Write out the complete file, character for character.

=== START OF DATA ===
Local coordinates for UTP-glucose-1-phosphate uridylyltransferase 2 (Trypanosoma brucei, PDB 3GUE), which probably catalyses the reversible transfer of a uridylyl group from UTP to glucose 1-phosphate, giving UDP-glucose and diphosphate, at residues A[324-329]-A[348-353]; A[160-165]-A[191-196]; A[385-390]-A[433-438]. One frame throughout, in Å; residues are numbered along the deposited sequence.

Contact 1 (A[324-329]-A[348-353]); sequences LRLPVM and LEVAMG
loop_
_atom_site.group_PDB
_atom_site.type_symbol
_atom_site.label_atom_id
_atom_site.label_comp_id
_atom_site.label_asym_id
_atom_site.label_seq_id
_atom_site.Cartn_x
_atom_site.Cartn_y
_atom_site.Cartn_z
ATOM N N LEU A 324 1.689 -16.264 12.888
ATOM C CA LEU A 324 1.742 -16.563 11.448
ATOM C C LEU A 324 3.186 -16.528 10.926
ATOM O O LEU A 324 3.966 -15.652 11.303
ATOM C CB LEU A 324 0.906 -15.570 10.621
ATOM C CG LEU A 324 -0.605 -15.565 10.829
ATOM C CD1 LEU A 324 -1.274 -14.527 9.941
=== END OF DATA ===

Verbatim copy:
Local coordinates for UTP-glucose-1-phosphate uridylyltransferase 2 (Trypanosoma brucei, PDB 3GUE), which probably catalyses the reversible transfer of a uridylyl group from UTP to glucose 1-phosphate, giving UDP-glucose and diphosphate, at residues A[324-329]-A[348-353]; A[160-165]-A[191-196]; A[385-390]-A[433-438]. One frame throughout, in Å; residues are numbered along the deposited sequence.

Contact 1 (A[324-329]-A[348-353]); sequences LRLPVM and LEVAMG
loop_
_atom_site.group_PDB
_atom_site.type_symbol
_atom_site.label_atom_id
_atom_site.label_comp_id
_atom_site.label_asym_id
_atom_site.label_seq_id
_atom_site.Cartn_x
_atom_site.Cartn_y
_atom_site.Cartn_z
ATOM N N LEU A 324 1.689 -16.264 12.888
ATOM C CA LEU A 324 1.742 -16.563 11.448
ATOM C C LEU A 324 3.186 -16.528 10.926
ATOM O O LEU A 324 3.966 -15.652 11.303
ATOM C CB LEU A 324 0.906 -15.570 10.621
ATOM C CG LEU A 324 -0.605 -15.565 10.829
ATOM C CD1 LEU A 324 -1.274 -14.527 9.941